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Infinite sheet of dielectric

  1. Dec 2, 2011 #1
    Here is the problem from I.E.Irodov's Basic laws of electromagnetism.

    An infinitely large plate made of homogeneous linear isotropic dielectric with dielectric constant
    [itex]\epsilon[/itex] is uniformly charged by an extraneous charge (see footnote) with volume density [itex]\rho > 0[/itex].The thickness of the plate is 2a. Find the magnitude of [itex]\mathbf{E}[/itex] and the potential [itex]\varphi[/itex] as functions of distance x from the middle of the plate (assume that the potential is zero at the middle of the plate).

    Now the author has given the solution in the book . I am just trying to understand it. He says, "From symmetry considerations it is clear that E=0 in the middle of the plate, while at all other points vectors [itex]\mathbf{E}[/itex] are perpendicular to the surface of the plate"

    I am trying to see this from more mathematical arguments using the typical equations involved here.

    [tex]\vec{\nabla}\times \vec{E} =0[/tex]

    [tex]\vec{\nabla}\times \vec{D}=\vec{\nabla}\times \vec{P}[/tex]

    [tex]\vec{\nabla}\bullet \vec{D}=\rho_f [/tex]

    How do I proceed ?

    footnote: Extraneous charges are frequently called free charges , but this term is not
    convenient in some cases since extraneous charges may be not free ( this is author's footnote and I don't really understand what he means by it)
     
  2. jcsd
  3. Dec 3, 2011 #2

    Simon Bridge

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    Do you understand what the "symmetry considerations" here are?

    Free charges means not polarization charges.
    You want equation 3.
    Choose a coordinate system and write it out.
    Solve the resulting differential equations for each region (you have three). D has to be continuous across the boundaries but E does not.

    Consider: how would you go about this problem if you replace the dielectric with an insulator?

    "free charge" means "not polarization charges".
     
  4. Dec 3, 2011 #3
    I can see that sheet is symmetric about the axis going through the middle. But other than
    that I don't get symmetry considerations as the author says.



    So equation 3 would be kind of a Poisson's equation where [itex]\rho_f[/itex] is constant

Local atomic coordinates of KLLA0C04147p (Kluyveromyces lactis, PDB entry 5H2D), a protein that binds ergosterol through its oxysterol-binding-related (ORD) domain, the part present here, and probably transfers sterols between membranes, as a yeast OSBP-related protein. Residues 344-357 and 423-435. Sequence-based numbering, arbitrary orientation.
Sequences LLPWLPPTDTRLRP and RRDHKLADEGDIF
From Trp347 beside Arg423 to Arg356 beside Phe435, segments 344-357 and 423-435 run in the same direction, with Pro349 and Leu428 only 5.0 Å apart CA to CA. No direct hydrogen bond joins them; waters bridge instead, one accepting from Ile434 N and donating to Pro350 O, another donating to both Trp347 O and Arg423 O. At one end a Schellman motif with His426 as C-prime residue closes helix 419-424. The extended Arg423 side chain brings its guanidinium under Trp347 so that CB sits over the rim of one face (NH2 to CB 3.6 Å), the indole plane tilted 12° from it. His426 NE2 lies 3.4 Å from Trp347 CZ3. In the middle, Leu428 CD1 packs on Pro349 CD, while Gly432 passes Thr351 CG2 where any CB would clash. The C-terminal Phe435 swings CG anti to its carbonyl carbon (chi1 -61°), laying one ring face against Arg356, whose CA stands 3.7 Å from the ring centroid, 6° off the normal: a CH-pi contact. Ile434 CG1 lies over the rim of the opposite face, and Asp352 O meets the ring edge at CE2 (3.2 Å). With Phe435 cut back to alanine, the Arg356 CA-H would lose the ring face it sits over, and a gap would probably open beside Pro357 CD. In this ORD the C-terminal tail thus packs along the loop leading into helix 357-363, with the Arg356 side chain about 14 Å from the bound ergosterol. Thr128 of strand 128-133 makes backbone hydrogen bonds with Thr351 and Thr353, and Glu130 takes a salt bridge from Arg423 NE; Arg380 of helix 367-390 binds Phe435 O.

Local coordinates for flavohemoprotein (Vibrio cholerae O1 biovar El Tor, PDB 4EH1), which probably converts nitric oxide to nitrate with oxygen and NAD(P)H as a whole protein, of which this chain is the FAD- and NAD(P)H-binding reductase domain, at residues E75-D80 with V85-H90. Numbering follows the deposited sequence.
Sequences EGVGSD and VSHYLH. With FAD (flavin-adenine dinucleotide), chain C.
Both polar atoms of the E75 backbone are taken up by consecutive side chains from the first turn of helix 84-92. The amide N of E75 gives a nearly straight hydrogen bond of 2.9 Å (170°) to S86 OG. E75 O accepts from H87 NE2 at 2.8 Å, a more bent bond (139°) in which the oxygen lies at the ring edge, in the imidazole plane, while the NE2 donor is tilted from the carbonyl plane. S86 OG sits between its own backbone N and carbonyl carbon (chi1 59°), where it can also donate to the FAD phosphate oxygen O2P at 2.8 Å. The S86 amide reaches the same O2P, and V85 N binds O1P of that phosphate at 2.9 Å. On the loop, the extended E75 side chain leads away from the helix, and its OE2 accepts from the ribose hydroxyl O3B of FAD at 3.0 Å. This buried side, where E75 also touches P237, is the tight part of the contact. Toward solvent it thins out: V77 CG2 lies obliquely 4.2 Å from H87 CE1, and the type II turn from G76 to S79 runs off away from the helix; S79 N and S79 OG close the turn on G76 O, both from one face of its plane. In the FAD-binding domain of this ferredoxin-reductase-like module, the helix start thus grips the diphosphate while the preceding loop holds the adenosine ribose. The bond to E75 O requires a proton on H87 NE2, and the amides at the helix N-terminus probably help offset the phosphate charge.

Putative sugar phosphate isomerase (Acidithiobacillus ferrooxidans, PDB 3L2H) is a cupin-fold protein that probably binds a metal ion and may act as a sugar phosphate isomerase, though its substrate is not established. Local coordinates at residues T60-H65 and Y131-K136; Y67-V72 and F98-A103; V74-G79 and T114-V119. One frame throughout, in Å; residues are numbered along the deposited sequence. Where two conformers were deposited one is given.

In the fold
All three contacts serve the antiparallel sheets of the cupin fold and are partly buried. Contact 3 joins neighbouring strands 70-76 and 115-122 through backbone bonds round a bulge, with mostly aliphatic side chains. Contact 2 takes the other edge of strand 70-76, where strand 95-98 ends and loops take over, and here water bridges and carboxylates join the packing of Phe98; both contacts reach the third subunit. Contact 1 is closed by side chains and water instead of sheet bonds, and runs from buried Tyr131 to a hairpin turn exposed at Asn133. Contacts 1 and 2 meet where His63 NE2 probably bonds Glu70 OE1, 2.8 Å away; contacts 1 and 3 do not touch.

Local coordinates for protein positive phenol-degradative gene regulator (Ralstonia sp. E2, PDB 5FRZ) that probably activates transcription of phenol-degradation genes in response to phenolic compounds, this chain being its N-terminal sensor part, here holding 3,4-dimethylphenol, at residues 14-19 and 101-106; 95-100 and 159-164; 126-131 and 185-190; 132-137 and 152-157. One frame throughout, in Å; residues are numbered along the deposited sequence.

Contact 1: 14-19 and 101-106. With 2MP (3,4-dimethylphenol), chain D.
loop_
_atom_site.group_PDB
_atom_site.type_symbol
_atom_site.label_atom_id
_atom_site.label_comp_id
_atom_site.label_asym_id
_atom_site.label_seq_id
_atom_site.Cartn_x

inside the dielectric, right ?

    Isn't an insulator a form of a dielectric ?



    so does it mean that extraneous charge may or may not be polarization charge ?
     
  5. Dec 4, 2011 #4

    Simon Bridge

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    Try sketching the situation with the field lines.

    The slab has "rectangular symmetry" which means you pick Cartesian coordinates.
    If you try it, you'll find that two of directions have vanishing contributions, so it turns into a 1D problem.

    I take it you have not done this for an insulator then?
    Usually these are given as an exercise before you do dielectrics.
    It normally goes: single-charge, charges on a conductor, uniform charge density through an insulator, then dielectrics.

    Charges don't move in an insulator, but simple insulators don't have polarization charges to speak of. It's a way of getting students to consider things other than a thin shell of charge.

    Suggest you go see how these are done - go back over your class notes.

    Have a look at these notes - scroll down for example 2.4.
    Or this problem.

    Once you know how to do it just for E, you can do it for D.
     
    Last edited: Dec 4, 2011
  6. Dec 5, 2011 #5
    Simon, is it possible to use symmetries about the laws of physics in general. For example, if I choose the axis going through the middle as z axis, and if we rotate this sheet about this z axis, then since the charge distribution around this z axis is symmetric, the field lines should be symmetric too. That would eliminate lot of weird lines. Also we can talk about the reflection in the mirror located at z=0. That should also keep the field lines invariant, since after the reflection, the charge distribution is symmetric.

    I had read somewhere about such arguments in physics. I don't know what they are called
     
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